In order to see the positive side, to see what spiritualization should look like when it is present, we will look at a different passage: Galatians 5:13-26. This is sometimes referred to as the Fruit of the Spirit Passage.
For you were called to freedom, brethren; only do not use your freedom as an opportunity for the flesh, but through love be servants of one another. For the whole law is fulfilled in one word, “You shall love your neighbor as yourself.” [Leviticus 19:18] But if you bite and devour one another take heed that you are not consumed by one another. But I say, walk by the Spirit, and do not gratify the desires of the flesh…
Now the works of the flesh are plain: fornication, impurity, licentiousness, idolatry, sorcery, enmity, strife, jealousy, anger, selfishness, dissension, party spirit, envy, drunkenness, carousing, and the like. I warn you, as I warned you before, that those who do such things shall not inherit the kingdom of God. But the fruit of the Spirit is love, joy, peace, patience, kindness, goodness, faithfulness, gentleness, self–control; against such there is no law. And those who belong to Christ Jesus have crucified the flesh with its passions and desires.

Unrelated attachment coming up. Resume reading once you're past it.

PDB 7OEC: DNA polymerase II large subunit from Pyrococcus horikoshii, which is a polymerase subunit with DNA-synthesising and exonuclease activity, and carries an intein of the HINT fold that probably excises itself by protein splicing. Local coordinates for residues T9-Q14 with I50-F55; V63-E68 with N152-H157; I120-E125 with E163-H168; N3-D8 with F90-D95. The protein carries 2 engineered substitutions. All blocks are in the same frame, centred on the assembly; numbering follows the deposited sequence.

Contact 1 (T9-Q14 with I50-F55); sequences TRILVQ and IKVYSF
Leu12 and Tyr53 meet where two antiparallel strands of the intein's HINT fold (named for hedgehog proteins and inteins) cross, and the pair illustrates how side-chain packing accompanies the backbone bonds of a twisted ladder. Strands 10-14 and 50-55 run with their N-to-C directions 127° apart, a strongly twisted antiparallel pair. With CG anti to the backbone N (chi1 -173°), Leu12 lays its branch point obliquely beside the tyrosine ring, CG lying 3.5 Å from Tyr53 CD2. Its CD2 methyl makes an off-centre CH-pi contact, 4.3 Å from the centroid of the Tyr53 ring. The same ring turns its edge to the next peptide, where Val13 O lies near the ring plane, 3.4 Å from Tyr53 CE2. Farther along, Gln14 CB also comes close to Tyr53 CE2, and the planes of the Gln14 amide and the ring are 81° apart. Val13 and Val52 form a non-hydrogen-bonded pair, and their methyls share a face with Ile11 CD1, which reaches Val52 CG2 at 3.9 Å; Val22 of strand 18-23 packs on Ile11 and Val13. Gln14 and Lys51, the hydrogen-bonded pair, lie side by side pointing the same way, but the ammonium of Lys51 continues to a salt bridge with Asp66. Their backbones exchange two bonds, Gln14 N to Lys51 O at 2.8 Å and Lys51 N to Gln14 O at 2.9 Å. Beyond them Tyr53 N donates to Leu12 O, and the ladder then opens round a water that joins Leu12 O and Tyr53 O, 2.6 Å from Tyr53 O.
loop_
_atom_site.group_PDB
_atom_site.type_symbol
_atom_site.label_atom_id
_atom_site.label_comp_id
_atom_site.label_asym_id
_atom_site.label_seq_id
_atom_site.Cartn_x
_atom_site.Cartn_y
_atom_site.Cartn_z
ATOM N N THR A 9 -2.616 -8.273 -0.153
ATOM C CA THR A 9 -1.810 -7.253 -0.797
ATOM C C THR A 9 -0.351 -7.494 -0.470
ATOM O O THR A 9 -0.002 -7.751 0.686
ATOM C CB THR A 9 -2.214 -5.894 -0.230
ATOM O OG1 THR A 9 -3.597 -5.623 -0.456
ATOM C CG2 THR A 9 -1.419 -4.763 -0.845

If we live by the Spirit, let us also walk by the Spirit. Let us have no self–conceit, no provoking of one another, no envy of one another.Galatians 5:13-26
To understand this passage, we should recall some background. Galatians was written in response to people sometimes referred to as Judaizers, who wanted all Christians to “live like Jews” (2:14), especially to be circumcised and keep the law of Moses. This implied that Christians who had been pagans (Gentiles) needed initiation into the old covenant in order to receive the full benefit of Christianity. Paul rejected such a view.